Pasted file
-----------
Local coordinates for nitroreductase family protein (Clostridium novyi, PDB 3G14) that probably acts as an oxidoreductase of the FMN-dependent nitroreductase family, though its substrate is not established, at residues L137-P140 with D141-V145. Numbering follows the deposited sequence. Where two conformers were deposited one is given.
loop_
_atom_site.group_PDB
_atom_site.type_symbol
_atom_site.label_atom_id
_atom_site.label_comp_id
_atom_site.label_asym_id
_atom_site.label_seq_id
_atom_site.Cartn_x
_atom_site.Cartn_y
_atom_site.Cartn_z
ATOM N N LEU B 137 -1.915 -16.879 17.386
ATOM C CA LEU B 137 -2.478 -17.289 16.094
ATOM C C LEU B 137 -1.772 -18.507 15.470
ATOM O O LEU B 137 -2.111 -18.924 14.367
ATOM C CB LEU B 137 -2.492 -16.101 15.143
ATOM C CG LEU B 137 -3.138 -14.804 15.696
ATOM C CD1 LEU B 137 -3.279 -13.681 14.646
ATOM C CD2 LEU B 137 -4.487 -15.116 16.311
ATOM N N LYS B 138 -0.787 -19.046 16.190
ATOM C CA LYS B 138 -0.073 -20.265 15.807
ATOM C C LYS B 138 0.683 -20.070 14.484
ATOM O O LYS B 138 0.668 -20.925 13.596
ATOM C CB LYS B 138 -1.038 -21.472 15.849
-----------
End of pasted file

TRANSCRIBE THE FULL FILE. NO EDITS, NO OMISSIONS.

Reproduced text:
Local coordinates for nitroreductase family protein (Clostridium novyi, PDB 3G14) that probably acts as an oxidoreductase of the FMN-dependent nitroreductase family, though its substrate is not established, at residues L137-P140 with D141-V145. Numbering follows the deposited sequence. Where two conformers were deposited one is given.
loop_
_atom_site.group_PDB
_atom_site.type_symbol
_atom_site.label_atom_id
_atom_site.label_comp_id
_atom_site.label_asym_id
_atom_site.label_seq_id
_atom_site.Cartn_x
_atom_site.Cartn_y
_atom_site.Cartn_z
ATOM N N LEU B 137 -1.915 -16.879 17.386
ATOM C CA LEU B 137 -2.478 -17.289 16.094
ATOM C C LEU B 137 -1.772 -18.507 15.470
ATOM O O LEU B 137 -2.111 -18.924 14.367
ATOM C CB LEU B 137 -2.492 -16.101 15.143
ATOM C CG LEU B 137 -3.138 -14.804 15.696
ATOM C CD1 LEU B 137 -3.279 -13.681 14.646
ATOM C CD2 LEU B 137 -4.487 -15.116 16.311
ATOM N N LYS B 138 -0.787 -19.046 16.190
ATOM C CA LYS B 138 -0.073 -20.265 15.807
ATOM C C LYS B 138 0.683 -20.070 14.484
ATOM O O LYS B 138 0.668 -20.925 13.596
ATOM C CB LYS B 138 -1.038 -21.472 15.849